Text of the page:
Apple Tree Spraying Alternatives

It is possible to grow almost pest-free apples without spraying the trees with insecticide several times over the course of the growing season. The most common pest of apple trees is the apple maggot fly. It bores into ripening fruit and lays its eggs. When the eggs hatch, the small white maggot burrows and tunnels into the flesh of the fruit, feeding on it and leaving telltale brown tracks or trails. Once the apples fall to the ground, the maggots leave the fruit and burrow into the soil. They remain and pupate there until the following summer, when they emerge as adult flies and begin the cycle again. To control their population without spraying, it is necessary to interrupt their life cycle by removing their habitat, by trapping them or by preventing them from reaching the ripening apples.

Practice Good Sanitation

Promptly pick up apples that fall to the ground. Doing so will greatly decrease the number of apple maggot pupae that overwinter in the ground and consequently will reduce the population the following year. Bury the fallen apples at least a foot deep. Enlist the cooperation of nearby neighbors with apple trees on their property for the most effective reduction of these pests.

Bag the Fruit

Place plastic bags over each apple to prevent the pests from reaching them. This should be done prior to July 1st for the best results. Loosely fasten the bag around the stem of the apple with string, twist ties or staples. Clip small holes in the bottom corners of the bags. This will allow any water to drain out and help prevent fungal diseases.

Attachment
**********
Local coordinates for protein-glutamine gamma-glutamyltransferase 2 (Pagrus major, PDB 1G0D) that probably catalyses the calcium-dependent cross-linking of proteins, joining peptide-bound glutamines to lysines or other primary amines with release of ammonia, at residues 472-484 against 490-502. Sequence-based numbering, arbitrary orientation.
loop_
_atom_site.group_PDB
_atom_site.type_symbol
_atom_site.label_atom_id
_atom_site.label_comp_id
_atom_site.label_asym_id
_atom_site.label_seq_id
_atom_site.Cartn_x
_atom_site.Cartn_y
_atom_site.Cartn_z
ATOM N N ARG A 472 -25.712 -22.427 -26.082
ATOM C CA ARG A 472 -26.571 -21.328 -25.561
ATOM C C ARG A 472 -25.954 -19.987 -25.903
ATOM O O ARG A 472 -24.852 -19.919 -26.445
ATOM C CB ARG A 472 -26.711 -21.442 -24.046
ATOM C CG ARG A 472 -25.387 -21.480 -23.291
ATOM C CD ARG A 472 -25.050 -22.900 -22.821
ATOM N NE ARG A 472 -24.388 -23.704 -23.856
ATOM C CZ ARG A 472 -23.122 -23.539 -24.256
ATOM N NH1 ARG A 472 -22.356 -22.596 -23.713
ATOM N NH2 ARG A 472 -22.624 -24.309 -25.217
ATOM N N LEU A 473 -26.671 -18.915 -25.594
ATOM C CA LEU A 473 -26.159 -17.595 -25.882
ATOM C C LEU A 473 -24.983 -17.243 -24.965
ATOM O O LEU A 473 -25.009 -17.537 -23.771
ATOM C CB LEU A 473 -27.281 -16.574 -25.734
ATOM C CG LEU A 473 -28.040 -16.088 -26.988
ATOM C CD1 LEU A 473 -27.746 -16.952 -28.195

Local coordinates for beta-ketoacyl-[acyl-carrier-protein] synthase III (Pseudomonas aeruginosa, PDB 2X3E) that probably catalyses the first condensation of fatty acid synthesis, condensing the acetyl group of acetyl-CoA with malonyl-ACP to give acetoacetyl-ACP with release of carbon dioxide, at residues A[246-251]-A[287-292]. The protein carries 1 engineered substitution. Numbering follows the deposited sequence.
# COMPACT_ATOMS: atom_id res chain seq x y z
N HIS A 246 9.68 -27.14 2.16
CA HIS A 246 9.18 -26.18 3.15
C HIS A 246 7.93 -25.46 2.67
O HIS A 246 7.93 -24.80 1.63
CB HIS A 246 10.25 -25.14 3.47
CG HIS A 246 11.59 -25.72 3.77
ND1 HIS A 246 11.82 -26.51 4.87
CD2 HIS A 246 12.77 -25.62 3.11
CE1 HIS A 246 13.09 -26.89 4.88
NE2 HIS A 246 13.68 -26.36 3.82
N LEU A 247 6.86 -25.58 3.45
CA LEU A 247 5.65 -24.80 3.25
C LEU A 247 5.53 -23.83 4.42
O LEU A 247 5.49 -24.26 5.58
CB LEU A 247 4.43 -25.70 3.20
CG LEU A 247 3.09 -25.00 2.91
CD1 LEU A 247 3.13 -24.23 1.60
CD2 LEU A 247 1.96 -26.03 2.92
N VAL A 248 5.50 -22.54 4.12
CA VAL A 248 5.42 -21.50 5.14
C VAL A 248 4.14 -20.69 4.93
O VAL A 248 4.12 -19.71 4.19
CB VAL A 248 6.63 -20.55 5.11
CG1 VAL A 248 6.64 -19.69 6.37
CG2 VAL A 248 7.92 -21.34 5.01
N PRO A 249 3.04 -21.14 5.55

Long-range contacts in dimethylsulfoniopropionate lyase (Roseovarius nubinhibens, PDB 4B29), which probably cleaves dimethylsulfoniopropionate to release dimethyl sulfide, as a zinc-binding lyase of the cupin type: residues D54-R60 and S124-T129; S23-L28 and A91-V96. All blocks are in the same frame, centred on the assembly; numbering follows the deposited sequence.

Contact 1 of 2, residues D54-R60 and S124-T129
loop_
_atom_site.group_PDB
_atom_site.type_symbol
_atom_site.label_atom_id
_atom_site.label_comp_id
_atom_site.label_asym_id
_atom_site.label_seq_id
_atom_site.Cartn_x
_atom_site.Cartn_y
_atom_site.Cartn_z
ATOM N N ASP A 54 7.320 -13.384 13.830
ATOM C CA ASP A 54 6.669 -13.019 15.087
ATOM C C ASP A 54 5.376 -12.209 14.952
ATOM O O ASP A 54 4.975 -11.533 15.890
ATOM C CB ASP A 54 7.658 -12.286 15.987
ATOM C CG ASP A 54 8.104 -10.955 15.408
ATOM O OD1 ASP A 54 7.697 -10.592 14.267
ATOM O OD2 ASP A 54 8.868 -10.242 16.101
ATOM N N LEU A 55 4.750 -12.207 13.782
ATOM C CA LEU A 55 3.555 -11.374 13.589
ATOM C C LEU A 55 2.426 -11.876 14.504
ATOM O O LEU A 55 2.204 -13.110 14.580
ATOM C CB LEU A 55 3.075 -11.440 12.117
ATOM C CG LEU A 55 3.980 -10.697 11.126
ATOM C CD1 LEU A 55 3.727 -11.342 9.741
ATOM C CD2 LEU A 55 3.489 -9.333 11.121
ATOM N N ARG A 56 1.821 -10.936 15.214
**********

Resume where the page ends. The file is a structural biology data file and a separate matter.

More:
Use Sticky Traps

Sticky traps mimic the look of real apples and are coated with a sticky substance that is commercially available specifically for this purpose. The pests think they are real apples and when they land on them the bugs become trapped and die. For the most effective management of apple maggot flies, hang one trap for every 100 apples on your tree (approximately five traps for an average standard size apple tree). Install them before July 1st for best results. Check the traps every few days. Clean off and re-apply the sticky substance if the traps are covered with dead insects and debris or the traps will become ineffective.

Keywords: apple tree spraying alternatives, apple maggot fly control, non-chemical fruit tree management

About this Author

Sharon Sweeny has a college degree in general studies and worked as an administrative and legal assistant for 20 years before becoming a freelance writer in 2008. She specializes in writing about home improvement, self-sufficient lifestyles and gardening.